‘Tis the proxy season: A peek into voting guidelines for 2022
Posted in GreenBiz
April 20, 2022

‘Tis the proxy season: A peek into voting guidelines for 2022

Democracy is not a spectator sport. 

From Loyalists’ attempts in the 18th century to thwart the establishment of a United States, to the Madison Square Garden-filled “Pro American Rally” of American Nazis in 1939 to the mayhem of the 2021 attack on the United States Capitol — the test of democracy’s resilience is never quite finished. 

The U.S. system also supports the existence, and healthy exercise of, democracy in the market, and the 2022 proxy voting season has shaped up to be an especially active one for ESG issues. 

This active form of market democracy can be messy. Shareholder advocacy group As You Sow works to make sense of the mess and harness shareholder power to create lasting change in the pursuit of a clean and just economy. For market participants trying to realize sustainable change in companies, As You Sow is an industry leader in empowering investors to act on their voting privileges. Company engagement is, after all, a core tenet of ESG 2.0

As You Sow, in collaboration with Proxy Impact, released its “Proxy Voting Guidelines 2022” report last week. The two organizations provide guidelines intended to inform all investors on how to vote in an ESG-aligned manner. Those recommendations can be adapted to provide proxy voting guidelines to be used by asset owners and managers.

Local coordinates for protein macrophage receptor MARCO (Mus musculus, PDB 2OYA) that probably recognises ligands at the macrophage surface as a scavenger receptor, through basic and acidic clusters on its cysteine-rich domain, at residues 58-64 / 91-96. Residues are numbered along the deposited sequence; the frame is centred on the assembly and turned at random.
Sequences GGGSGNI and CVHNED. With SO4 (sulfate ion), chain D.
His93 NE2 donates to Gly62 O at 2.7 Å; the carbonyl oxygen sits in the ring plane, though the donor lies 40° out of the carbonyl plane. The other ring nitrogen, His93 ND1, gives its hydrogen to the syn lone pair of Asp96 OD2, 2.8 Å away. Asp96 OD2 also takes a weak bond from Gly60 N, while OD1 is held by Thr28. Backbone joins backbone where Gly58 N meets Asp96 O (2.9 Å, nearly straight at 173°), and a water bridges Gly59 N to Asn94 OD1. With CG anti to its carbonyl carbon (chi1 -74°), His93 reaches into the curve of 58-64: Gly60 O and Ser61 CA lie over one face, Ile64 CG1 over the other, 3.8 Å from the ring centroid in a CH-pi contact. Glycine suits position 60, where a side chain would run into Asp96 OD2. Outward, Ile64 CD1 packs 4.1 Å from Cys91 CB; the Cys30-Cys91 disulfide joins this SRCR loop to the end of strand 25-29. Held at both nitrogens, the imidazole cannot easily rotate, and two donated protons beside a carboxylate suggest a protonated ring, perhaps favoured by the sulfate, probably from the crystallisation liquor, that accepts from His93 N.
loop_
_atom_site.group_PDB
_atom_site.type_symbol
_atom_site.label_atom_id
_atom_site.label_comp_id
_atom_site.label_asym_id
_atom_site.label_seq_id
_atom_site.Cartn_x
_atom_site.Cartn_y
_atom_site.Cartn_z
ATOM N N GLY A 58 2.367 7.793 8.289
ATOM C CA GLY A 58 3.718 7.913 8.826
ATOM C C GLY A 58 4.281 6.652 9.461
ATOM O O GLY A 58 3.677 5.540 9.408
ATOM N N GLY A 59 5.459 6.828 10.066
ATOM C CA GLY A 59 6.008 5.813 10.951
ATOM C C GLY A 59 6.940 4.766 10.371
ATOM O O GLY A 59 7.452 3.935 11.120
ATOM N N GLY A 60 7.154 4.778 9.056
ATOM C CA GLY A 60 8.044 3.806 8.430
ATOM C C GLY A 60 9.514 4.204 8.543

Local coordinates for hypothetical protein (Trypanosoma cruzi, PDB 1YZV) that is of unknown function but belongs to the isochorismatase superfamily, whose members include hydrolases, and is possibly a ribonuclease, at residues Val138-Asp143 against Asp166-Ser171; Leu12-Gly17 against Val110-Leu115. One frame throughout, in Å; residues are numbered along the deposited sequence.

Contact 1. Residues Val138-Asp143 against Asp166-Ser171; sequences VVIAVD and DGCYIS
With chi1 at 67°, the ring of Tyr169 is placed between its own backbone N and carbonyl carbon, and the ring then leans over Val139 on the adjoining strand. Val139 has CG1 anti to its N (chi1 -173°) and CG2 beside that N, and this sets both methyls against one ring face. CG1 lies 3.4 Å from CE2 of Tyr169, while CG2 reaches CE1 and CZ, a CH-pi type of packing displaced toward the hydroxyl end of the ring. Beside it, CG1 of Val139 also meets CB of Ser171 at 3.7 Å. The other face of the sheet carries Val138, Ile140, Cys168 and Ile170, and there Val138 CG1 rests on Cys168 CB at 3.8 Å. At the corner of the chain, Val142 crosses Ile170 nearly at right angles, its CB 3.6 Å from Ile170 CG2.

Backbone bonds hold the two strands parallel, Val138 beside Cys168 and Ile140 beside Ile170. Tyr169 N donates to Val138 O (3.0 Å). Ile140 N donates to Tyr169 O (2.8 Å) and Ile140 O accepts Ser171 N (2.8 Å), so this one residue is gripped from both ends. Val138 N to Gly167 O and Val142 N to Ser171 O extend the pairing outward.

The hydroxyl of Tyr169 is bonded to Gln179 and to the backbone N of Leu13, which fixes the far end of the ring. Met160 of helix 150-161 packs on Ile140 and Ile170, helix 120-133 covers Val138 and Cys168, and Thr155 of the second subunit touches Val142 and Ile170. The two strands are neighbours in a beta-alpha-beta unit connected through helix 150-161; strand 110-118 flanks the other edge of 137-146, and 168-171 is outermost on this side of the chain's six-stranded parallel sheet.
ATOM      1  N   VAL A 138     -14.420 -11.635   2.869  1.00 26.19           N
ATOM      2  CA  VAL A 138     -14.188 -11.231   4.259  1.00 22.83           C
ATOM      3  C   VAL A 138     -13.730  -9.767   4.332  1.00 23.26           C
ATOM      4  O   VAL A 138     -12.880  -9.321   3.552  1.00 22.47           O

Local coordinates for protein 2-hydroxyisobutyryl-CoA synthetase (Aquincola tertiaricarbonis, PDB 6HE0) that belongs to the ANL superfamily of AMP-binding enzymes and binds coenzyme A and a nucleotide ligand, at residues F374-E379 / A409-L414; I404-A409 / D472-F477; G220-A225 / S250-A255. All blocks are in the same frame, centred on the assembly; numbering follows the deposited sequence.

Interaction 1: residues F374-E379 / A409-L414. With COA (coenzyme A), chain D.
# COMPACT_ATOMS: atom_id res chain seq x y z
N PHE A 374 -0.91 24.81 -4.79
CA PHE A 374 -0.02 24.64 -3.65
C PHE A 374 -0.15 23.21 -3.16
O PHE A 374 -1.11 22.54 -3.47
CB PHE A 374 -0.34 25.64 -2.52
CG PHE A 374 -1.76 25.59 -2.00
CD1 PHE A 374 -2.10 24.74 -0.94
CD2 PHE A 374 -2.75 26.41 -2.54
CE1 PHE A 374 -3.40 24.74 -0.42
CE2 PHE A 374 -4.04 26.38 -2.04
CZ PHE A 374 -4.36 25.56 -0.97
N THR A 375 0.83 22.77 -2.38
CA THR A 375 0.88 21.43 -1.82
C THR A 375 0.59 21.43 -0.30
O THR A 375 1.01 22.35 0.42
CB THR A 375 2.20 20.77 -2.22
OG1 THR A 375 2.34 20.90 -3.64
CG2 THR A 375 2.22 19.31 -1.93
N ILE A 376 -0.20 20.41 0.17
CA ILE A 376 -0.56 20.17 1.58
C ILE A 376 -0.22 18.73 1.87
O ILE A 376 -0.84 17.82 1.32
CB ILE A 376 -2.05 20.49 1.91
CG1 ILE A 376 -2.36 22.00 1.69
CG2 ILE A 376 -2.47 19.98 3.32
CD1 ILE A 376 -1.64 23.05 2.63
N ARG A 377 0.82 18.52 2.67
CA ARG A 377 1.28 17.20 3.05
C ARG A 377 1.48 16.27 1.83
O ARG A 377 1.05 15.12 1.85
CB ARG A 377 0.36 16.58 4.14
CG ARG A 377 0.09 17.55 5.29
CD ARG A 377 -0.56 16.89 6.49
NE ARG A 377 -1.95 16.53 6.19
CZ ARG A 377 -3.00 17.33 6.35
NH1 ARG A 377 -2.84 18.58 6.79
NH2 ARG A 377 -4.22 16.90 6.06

Given proxy season has kicked off, I’ve outlined some key insights and takeaways from this year’s report. I highly encourage you to download and dive into the complete analysis yourself, but in case it gets lost in your downloads folder, your dog ate your documents or you’re simply short on time, I hope you find these highlights helpful. If anything, they should give you a sense of where the ESG zeitgeist is shifting. 

Management resolutions 

Management resolutions are, as the report lays out, “proposed by companies and include votes on board of director elections, auditor ratification, executive compensation, and as-needed resolutions on related governance issues such as stock options and capital structures.” Here is some of the latest guidance from As You Sow.

Board of Directors

As Competent Boards CEO Helle Bank Jørgensen recently wrote in GreenBiz, with the “growing popularity of ESG and impact investing and rising stakeholders’ expectations, boards will face even more pressure.” The board of directors is the ultimate decision-maker on corporate policy, and of chief importance therein: making decisions that align with the best interests of a company and its shareholders. 

Key voting guidelines:

  • Oppose the election of a director when: 
    • The board is not majority independent
    • The CEO serves as the board chair
    • Board members attend less than 75 percent of board meetings without a valid reason for their absence
    • There is more than a 100:1 CEO to median worker pay ratio
  • Withhold votes for:
    • Directors that have been identified by Majority Action as failing to set sufficient net-zero targets for GHG emissions reductions in alignment with Paris
Executive Compensation (Say on Pay)